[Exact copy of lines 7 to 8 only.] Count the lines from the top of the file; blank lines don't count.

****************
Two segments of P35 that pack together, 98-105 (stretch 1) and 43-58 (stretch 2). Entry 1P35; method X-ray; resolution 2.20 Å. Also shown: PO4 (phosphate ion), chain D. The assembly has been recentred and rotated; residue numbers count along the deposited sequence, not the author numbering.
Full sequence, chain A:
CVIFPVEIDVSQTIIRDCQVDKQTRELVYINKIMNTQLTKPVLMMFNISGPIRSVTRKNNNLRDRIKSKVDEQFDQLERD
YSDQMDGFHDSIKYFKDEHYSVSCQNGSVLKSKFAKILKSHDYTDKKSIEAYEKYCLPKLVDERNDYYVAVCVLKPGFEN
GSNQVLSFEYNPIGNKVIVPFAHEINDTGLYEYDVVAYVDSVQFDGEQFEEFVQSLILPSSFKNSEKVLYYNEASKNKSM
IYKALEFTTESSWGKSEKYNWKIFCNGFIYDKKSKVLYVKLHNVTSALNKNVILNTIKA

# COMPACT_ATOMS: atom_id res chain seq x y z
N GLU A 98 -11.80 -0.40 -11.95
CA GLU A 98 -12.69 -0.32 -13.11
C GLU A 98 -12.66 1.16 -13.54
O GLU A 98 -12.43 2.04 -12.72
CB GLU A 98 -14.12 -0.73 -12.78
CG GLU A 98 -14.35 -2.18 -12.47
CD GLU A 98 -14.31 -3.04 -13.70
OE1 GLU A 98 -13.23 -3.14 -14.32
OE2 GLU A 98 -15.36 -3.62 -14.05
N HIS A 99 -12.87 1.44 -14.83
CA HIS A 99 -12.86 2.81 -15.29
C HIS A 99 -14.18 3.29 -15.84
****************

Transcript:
# COMPACT_ATOMS: atom_id res chain seq x y z
N GLU A 98 -11.80 -0.40 -11.95